I guess a better question might be what I have not worked on that has been rewarding? I think I find all the projects I do rewarding to some extent, or else why do this job? From the hotspot maps to the weekly Compstat reports, they all hopefully have value and are being used by the people we make them for. When I look at a report for the past 28 days for instance, I can see that several hundred thousand dollars worth of property is stolen in just 28 days. The victims total into the hundreds and so many cases go unsolved because I just don’t have the time to review potentially related cases all the time. Yes, there are frustrations with detectives not accepting what you want to help them with, and yes, not all command staff understand charts, maps, and graphs correctly. Training the people you do analysis for helps you understand it all better, helps them recognize your worth as a resource to them, and secures your position. One of the things I always try to tell students in my crime mapping class is that they are going to be paid as “analysts” not number crunchers and table makers. Always add in that piece by providing an executive summary, or something that explains the analysis you are providing them. Do I do this all the time? No. But should I? A resounding YES! Anything we do with our talented analysts in the IACA, AACA (Arizona Association of Crime Analysts), or other association dedicated to this profession is a rewarding experience and helps us all learn. I found these two quotes on a website and thought they summed this section up well:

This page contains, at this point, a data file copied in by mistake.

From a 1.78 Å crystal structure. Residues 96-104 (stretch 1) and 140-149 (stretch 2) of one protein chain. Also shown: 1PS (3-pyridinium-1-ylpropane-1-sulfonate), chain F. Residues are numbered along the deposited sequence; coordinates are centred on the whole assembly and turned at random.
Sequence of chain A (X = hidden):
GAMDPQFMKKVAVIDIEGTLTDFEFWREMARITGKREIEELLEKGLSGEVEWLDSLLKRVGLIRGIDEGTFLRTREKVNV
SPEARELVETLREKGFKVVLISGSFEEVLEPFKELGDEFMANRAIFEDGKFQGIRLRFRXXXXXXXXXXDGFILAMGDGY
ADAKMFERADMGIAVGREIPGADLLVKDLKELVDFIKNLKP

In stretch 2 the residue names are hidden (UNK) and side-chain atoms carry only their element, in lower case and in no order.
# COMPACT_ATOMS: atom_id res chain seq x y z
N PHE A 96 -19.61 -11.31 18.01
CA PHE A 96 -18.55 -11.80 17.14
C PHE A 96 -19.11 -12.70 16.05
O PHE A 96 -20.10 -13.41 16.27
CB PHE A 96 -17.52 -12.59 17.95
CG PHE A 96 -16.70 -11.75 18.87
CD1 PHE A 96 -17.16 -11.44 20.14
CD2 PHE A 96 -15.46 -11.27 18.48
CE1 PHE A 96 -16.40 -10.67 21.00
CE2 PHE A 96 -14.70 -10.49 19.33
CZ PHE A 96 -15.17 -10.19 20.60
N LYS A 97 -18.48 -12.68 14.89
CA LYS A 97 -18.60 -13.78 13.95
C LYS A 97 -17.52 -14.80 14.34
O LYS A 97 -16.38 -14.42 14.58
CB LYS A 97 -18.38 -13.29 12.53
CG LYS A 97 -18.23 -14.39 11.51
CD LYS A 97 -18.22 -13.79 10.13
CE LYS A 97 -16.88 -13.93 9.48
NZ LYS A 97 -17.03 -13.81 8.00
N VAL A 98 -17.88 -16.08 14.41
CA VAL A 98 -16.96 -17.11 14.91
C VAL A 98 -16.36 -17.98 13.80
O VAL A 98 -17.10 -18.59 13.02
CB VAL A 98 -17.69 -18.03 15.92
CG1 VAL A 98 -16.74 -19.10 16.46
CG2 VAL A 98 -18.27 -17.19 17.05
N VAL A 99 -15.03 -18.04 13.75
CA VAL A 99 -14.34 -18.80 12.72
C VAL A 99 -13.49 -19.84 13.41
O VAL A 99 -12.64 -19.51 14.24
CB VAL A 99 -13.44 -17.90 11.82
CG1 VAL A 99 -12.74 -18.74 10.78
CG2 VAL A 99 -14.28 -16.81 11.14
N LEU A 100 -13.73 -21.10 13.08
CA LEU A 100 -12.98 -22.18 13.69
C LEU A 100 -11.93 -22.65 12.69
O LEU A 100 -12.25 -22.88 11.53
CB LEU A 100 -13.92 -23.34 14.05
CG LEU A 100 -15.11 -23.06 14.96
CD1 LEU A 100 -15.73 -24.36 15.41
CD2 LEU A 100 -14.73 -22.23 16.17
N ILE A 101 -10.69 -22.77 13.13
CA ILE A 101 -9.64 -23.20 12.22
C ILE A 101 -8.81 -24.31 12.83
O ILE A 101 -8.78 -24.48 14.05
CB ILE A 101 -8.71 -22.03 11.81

It's what you learn after you know it all that counts.
~Attributed to Harry S. Truman
A single conversation with a wise man is better than ten years of study. ~Chinese Proverb
What has been the most memorable experience or day you’ve had as a crime analyst?
I think my most memorable day was when I won the IACA Board’s award for service to the crime analysis profession in 2001. I was truly surprised and it was totally unexpected! I didn’t even know I was nominated and it was a great experience! It was one of the best rewards I have ever gotten in my entire life. To be awarded the IACA membership award in 2007 was equally cherished and unexpected. I think it is grand praise to be recognized by such a rich and talented group as member analysts of the IACA have been known to me over the past 15 years. At a recent conference several young, new analysts came up to me and called me a “legend in crime analysis!” Although I just think they were calling me old, it was still nice to know that the work and comments you do in this profession are received and respected so much. That is truly a high honor considering all the awesome work I see other analysts around the country do! I wish I was smart enough, had enough time, or had their skills so I could do what they do. Being recognized by that body of people is truly a life-pinnacle type of experience.
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What Crime Analysts Do
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Interviewing Analyst Candidates
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Evaluation and Measuring Performance